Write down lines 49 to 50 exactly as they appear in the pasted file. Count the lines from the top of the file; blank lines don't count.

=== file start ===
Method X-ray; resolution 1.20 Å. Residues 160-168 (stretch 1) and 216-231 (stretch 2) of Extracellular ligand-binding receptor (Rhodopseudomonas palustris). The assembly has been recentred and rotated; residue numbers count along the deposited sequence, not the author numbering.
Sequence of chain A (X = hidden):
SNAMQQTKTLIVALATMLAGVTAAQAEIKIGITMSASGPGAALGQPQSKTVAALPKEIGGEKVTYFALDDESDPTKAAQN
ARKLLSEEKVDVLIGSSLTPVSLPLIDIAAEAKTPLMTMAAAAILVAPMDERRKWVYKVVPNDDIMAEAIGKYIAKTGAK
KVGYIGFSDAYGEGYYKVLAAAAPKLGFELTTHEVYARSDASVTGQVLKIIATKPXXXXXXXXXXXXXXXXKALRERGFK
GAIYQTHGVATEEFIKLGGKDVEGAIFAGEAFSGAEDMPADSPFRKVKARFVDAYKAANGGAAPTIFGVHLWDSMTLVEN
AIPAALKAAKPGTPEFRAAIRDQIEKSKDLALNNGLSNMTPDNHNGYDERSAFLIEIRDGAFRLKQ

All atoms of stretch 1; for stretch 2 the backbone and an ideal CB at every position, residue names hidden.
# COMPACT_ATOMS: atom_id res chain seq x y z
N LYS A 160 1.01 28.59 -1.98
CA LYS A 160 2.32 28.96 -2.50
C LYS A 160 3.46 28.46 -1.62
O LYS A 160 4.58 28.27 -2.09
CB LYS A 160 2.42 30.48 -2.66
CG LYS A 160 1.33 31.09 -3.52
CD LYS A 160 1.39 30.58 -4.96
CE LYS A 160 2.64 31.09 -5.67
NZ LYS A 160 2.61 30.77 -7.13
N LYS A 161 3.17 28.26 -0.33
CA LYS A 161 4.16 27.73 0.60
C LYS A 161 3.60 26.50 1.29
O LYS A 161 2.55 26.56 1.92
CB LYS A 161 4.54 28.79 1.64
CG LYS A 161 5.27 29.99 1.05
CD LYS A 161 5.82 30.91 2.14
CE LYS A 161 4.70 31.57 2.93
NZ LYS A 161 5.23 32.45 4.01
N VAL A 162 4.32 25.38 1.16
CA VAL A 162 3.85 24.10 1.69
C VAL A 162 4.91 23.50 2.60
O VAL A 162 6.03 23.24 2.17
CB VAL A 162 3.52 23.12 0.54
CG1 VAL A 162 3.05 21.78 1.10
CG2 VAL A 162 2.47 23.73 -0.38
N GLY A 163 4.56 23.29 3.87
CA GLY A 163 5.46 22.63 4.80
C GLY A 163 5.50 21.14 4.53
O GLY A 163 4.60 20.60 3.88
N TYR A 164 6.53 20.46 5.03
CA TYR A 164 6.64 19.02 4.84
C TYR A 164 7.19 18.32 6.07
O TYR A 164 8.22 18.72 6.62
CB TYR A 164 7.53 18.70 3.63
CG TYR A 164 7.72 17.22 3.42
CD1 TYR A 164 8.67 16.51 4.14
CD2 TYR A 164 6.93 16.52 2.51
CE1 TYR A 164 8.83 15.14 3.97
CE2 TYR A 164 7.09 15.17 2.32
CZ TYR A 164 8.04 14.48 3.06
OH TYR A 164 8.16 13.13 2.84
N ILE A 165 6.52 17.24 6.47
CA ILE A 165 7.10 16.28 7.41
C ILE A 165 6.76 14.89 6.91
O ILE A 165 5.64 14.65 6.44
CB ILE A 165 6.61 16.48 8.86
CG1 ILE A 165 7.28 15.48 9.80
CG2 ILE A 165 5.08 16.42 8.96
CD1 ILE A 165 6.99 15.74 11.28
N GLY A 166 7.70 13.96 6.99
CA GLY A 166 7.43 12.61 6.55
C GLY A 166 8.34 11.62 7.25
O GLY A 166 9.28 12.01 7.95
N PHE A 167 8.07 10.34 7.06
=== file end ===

CZ TYR A 164 8.04 14.48 3.06
OH TYR A 164 8.16 13.13 2.84